Combine all ingredients in a food processor and blend until puréed, stopping frequently to scrape down the sides of the bowl.

Store in a glass jar in the refrigerator. Use as you would any other spicy chutney, or eat it with a spoon. Should last about a week.

* This chutney, as most others, is best if made at least a few hours, and preferably a day, before you plan to eat it to allow the flavours a chance to get all friendly.

This is my first cooking related / recipe post, and it just happens to be herb friendly, so in the spirit of "if-you're-gonna-do-it-overdo-it" I'm submitting it to the Weekend Herb Blogging event, which this week is being hosted by Archana's Kitchen.

Oh, and --- I picked the first cherry tomatoes of the season in my garden today. I'm geeking out hard.


kittee said...

I have heard lots about scapes, but have never seen them down here. Alliums don't grow very well in our hot, humid climate. I usually throw a bunch of kitchen onions into the ground in November, for pretty Spring blossoms, but then they generally rot into the ground. Right now I have some shallots in the ground, but they didn't bloom and they are whithering. So I'm not really sure what part the scape is, is it the bump that turns into a bud? That's what I'm guessing. Your chutney sounds great, and I appreciate the KRSNA link, I'm gonna have to check out some of those recipes.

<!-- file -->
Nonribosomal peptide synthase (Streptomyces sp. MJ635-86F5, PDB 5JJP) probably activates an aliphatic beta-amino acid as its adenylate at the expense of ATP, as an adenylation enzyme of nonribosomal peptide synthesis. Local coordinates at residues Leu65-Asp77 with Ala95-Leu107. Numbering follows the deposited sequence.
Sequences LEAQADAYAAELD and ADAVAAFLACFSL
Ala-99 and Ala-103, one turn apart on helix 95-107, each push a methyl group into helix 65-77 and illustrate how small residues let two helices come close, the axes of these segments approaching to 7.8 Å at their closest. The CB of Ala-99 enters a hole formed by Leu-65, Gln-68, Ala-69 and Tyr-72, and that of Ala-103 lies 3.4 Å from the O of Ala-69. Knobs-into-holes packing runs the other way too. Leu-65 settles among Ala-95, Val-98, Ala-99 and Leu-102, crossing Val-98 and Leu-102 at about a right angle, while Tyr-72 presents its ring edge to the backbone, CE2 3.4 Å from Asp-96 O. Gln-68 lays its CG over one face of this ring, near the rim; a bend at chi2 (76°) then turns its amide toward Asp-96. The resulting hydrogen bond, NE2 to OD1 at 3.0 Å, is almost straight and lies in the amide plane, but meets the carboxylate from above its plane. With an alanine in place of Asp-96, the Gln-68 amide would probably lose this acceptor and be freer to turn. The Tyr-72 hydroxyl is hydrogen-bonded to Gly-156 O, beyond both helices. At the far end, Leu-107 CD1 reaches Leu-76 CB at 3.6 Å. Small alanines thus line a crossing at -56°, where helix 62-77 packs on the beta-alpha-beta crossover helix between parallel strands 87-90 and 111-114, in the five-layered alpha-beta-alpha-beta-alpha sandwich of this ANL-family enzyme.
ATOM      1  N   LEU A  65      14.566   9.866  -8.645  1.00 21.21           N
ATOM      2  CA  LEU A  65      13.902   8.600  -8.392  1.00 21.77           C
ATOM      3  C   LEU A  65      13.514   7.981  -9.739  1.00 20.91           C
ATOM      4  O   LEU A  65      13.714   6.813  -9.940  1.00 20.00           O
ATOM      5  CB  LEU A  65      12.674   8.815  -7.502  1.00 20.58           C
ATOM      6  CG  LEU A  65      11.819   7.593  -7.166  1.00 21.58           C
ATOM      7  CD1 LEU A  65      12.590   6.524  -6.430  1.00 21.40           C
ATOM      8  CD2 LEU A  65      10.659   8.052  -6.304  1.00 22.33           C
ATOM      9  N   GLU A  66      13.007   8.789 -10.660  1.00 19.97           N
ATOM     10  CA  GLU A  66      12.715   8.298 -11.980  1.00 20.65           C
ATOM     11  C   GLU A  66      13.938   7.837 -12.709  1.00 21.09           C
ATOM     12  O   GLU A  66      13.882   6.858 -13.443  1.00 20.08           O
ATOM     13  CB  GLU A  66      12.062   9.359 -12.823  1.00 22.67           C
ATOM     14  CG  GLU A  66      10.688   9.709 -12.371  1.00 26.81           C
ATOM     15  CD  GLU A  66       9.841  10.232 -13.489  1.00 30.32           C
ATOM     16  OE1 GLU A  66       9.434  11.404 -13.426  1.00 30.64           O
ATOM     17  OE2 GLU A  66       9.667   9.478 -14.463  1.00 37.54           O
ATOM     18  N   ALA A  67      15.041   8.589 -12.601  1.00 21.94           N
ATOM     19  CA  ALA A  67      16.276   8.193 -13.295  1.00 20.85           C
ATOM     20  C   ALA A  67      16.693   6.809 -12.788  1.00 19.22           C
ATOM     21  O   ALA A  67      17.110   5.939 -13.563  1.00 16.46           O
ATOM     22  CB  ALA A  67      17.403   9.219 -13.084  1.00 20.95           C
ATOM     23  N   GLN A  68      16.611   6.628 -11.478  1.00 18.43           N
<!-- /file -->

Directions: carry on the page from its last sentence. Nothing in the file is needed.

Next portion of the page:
- L said...

Hello there Kittee,

the scape is the long, curly green shoot with the bud at the end, yes. for eating purposes, you cut off the bud and use the rest.

the best description for the taste, i guess is that scapes are to garlic bulbs what spring green onions (scallions) are to white onions. they're mellow and tasty.

it's sad you can't grow them where you are, but honestly, if i could go into my backyard and pick fresh figs, i'd consider the trade-off more than fair...

if you're a fan of pickled garlic, as i am, let me know, and next year when they're back in full fols i'll pickle some for you, and send you those and some scape chutney, if you're interested.


kittee said...

am i interested??? ha. yes, please. so this scape thing, you get no blossoms??? my favorite thing about alliums is their blossoms! i would never de-scape my garlic if i grew it. i actually think there is one variety that is supposed to do ok down here, but i have never found it. we are trying to move to the west coast, and when we get there, the first thing i'm planting is a shitload of garlic, kitchen onions and giant alliums. we have something here called agapanthus (lily of the nile) and the blossoms sorta resemble allium blossoms, but mine never bloom...a


- L said...

maybe you could let 1/2 bloom, and harvest the other 1/2?

this is making me think Jack Spratt...

good luck on the moving!

Kalyn said...

What a perfect post for Weekend Herb Blossom. I love the idea of combining cilantro and garlic scapes. I don't think I've seen that combination before, but I can tell from the ingredient list that this would taste wonderful!

Natashya said...

Looks tasty, verdant and alive.
All you need is some nice crusty bread.